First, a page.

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The power of music: Canton students 3-D print adaptive guitar device for classmate, changing his life

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Posted at 7:42 AM, Jan 03, 2023
and last updated 2023-01-03 18:57:14-05

CANTON, Ohio — Music can be therapeutic for so many of us. It evokes certain emotions and often takes us to a special place. For one Canton City School District student, music has changed his life forever.

The students, faculty and staff at McKinley Senior High School say freshman Nehemiah Culver pushes them to be a better version of themselves each day.

Nehemiah is proof that by putting your heart into it, you can do anything.

“When I’m playing, it feels like I’m actually on my own stage performing for thousands," Nehemiah said.

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Nehemiah says performing music has taken him to a place he’s never been before.

The moment he picks up the guitar, he feels something more.

“When I listen to music, I hear different notes," Nehemiah said.

The 15-year-old who was born with cerebral palsy always dreamt of playing guitar but didn’t know if it was possible.

Through innovation and collaboration within the district, it became a reality.

“Where there’s a will, there’s a way," said Dona Brown, a physical therapist with Canton City Schools.

Career and Technical Education Pre-Engineering instructor Chad Weaver and his students worked with guitar instructor George Dean to develop a custom assistive device that helps Nehemiah hold and play the guitar.

Using 3-D printing modeling software to design it — and after trying out three or four different prototypes — they successfully landed on the right device.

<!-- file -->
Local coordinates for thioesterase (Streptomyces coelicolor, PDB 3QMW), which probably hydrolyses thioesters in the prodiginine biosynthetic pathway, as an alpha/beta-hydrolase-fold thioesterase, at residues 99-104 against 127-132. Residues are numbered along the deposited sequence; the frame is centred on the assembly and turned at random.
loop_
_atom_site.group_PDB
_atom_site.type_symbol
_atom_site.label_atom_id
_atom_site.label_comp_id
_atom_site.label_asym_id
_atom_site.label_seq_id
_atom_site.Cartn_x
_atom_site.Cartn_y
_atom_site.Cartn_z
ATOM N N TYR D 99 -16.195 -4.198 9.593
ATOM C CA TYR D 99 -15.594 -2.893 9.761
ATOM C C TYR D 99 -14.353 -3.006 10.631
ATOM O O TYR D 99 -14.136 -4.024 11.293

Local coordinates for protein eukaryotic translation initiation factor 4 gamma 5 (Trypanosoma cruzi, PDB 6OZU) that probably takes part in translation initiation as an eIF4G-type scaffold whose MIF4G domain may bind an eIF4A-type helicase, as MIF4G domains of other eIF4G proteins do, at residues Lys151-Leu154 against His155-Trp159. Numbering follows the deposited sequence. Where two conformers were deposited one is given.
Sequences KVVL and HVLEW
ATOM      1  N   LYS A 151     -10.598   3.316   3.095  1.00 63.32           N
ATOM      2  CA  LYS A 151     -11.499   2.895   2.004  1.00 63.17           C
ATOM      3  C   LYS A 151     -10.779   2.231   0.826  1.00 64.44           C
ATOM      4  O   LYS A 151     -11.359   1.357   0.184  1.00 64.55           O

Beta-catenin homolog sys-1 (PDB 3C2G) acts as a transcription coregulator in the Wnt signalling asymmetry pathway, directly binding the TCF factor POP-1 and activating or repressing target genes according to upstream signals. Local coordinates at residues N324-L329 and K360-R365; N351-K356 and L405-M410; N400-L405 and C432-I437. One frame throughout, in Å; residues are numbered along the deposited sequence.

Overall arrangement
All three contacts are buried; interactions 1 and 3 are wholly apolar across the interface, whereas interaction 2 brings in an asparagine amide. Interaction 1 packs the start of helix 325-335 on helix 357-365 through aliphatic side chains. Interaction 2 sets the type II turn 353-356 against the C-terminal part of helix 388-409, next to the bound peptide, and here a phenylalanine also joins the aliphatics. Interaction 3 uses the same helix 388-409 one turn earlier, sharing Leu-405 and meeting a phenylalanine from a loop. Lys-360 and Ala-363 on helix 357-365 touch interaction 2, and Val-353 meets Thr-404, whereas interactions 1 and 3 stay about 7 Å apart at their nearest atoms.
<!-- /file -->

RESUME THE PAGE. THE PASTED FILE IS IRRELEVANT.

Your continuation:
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It looks like a simple wristband with Velcro, but it’s proven to be beyond that.

“This here mounts in and basically acts as the fingers then, and he can full-on strum," said Chad Weaver, CTE Pre-Engineering Instructor at Canton City Schools.


Canton City Schools music teacher George Dean let Nehemiah borrow one of his guitars.

Dean says watching him play has been a career highlight.

“He just pushes me to want to be a better teacher," Dean said.

Nehemiah even got to showcase his newfound talents at the school Winter Music Festival, leaving the audience in awe.

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Brown, Nehemiah's lifelong physical therapist who he calls a second mom, is beyond proud.

“We’ve been through a lot. It’s been a lot of ups and downs, and we pull it together when we need to," Brown said.

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Nehemiah’s gratitude is tangible.

“Thank you, and I love you guys," he said.

The faculty and staff watching him flourish say they are forever inspired.

“It touches my heart. He’s a great kid," Brown said.

“Grandma always told me,'"Can’t" never did anything.' Nehemiah does not have the word 'can’t' in his vocabulary," Weaver said.

He tells his students it’s their civic duty to make people’s lives better through the devices they create, and they plan to continue to do so.

As for Nehemiah, he says he wants to learn Michael Jackson's "Beat It" and "Thriller" on the guitar.

Once he gets those down, he hopes to learn the piano in the near future.